Because a preliminary hearing is such an important court proceeding in Pennsylvania, and can determine the ultimate outcome of a criminal case, a question that should be answered is, "Do I have a right to a preliminary hearing in Pennsylvania?"
A Person Charged with a Crime in Pennsylvania is Entitled to a Preliminary Hearing in Many, but Not All Instances
The unfortunate answer is that a person charged with a crime in Pennsylvania does not have a federal or state constitutional right to a preliminary hearing. Under Rule 540 and 542 of the Pennsylvania Rules of Criminal Procedure, however, a defendant is entitled to a preliminary hearing before the Commonwealth of Pennsylvania may file an "information" against the defendant.
What is an "information" in Pennsylvania criminal law?
An "information" is a formal written accusation of an offense made by the attorney for the Commonwealth of Pennsylvania (the District Attorney of the applicable Pennsylvania County for example) upon which a defendant may be tried for the crime or crimes charged. An information replaces an "indictment" in Pennsylvania Counties in which the indicting grand jury has been abolished (Philadelphia for example).
Under exceptional circumstances only, when the attorney for the Commonwealth of Pennsylvania certifies to the Court of Common Pleas of the applicable Pennsylvania County that a preliminary hearing cannot be held for "good cause," the Court may grant leave for the Commonwealth to file an information without a preliminary hearing.
What will be considered "good cause?"
Although every defendant's case is unique, good cause was shown in the case of Commonwealth v. Cassidy, 423 Pa.Super. 1, 620 A.2d 9 (1993), when the Commonwealth of Pennsylvania explained the complexity of the case and the expenses that would be incurred for a hearing that would merely reiterate the "prima face" case which had been made more than adequately in the grand jury presentment.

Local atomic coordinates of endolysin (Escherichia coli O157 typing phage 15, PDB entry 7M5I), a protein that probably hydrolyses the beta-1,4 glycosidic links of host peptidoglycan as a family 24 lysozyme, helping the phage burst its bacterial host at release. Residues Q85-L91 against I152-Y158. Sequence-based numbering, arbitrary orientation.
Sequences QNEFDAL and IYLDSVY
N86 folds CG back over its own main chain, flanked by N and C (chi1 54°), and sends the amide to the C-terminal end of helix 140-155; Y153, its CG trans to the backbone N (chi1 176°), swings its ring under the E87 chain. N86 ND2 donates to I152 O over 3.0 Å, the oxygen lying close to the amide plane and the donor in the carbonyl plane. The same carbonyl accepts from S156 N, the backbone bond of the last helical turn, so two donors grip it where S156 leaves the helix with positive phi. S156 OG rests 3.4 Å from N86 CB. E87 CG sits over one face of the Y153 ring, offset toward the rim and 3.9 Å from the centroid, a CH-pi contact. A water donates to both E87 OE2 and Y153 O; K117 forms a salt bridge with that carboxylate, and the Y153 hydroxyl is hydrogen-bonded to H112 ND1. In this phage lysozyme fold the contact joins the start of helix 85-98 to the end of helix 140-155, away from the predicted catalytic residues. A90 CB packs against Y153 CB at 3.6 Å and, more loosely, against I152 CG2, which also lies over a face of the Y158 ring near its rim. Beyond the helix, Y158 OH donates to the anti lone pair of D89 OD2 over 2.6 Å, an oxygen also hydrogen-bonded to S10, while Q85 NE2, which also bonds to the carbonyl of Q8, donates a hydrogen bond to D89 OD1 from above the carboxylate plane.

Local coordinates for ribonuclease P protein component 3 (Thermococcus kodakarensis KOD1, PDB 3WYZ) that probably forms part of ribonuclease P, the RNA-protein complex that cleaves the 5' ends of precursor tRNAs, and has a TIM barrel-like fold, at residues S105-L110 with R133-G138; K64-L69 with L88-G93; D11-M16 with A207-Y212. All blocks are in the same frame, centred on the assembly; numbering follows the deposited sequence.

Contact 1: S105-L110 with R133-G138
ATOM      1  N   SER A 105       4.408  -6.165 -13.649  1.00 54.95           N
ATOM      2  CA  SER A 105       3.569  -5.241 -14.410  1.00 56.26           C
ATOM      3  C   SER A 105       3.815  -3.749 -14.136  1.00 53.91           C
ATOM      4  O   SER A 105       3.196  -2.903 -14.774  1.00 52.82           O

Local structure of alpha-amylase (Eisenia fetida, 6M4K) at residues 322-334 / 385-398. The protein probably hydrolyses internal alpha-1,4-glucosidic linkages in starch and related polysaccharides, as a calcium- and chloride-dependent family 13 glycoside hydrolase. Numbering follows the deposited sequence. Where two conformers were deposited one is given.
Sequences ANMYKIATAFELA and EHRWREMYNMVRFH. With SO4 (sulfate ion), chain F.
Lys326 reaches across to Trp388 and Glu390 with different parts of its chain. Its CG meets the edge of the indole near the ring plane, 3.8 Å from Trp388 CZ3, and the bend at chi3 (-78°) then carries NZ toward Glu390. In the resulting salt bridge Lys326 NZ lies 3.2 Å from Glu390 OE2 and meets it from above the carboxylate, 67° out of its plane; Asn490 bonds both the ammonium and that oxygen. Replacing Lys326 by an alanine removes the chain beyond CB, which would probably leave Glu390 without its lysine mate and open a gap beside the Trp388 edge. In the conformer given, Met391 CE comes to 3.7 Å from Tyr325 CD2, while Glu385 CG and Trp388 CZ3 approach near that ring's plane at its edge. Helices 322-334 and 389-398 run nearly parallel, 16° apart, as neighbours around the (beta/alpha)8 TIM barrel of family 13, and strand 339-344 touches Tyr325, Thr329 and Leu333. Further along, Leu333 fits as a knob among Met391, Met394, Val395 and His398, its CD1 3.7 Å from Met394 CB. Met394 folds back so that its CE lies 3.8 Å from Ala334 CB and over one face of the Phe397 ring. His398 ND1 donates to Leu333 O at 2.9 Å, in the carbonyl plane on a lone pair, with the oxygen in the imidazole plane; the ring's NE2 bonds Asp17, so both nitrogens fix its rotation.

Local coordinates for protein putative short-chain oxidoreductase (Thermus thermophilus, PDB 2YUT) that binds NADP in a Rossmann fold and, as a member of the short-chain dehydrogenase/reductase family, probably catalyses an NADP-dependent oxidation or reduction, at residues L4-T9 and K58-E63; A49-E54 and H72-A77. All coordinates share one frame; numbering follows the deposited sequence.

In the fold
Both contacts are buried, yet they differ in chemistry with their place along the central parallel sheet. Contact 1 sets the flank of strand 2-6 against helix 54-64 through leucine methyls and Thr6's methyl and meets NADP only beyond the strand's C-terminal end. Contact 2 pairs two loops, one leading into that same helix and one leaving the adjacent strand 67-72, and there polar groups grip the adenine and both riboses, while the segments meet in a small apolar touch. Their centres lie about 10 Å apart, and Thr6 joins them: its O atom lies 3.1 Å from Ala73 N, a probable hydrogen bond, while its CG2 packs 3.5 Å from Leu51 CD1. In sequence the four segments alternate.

The case of Commonwealth v. Boyle, 470 Pa. 343, 368 A.2d 661 (1977), held that it is within the sound discretion of the trial judge whether to grant leave to proceed without a preliminary hearing, and failure to obtain leave to do so will require reversal of any subsequent conviction. In addition, the case of Commonwealth v. Wasserman, 446 Pa. 430, 353 A.2d 430 (1976), held that the Commonwealth must move forward with a matter expeditiously, for the Commonwealth may not without good cause delay enlisting the Court's authorization until the expiration of the statute of limitations is imminent.
Is a fugitive from justice entitled to a preliminary hearing in Pennsylvania?
When a person charged with criminal offenses in Pennsylvania is a fugitive from justice, the Commonwealth of Pennsylvania has been deemed to be justified to proceed with its prosecution against the person charged without a preliminary hearing having to be held.
If I miss my preliminary hearing, can it take place without me?
When a person charged with a crime fails to appear for a preliminary hearing without "good cause," and the issuing authority (usually a judge; see below) determines that the defendant received notice, the defendant will be considered to have waived his or her right to be present at any further proceedings before the issuing authority. If defendant is thereafter arrested or appears voluntarily, the defendant's "waiver" is no longer in effect.
Which kind of judge will preside over my preliminary hearing?
In Philadelphia criminal cases, a judge sitting in the Criminal Division of Philadelphia Municipal Court in Philadelphia criminal cases will preside over a defendant's preliminary hearing. In criminal cases which take place in the Pennsylvania Counties, a magisterial district judge, or in limited instances, a court of common pleas judge will preside over a defendant's preliminary hearing.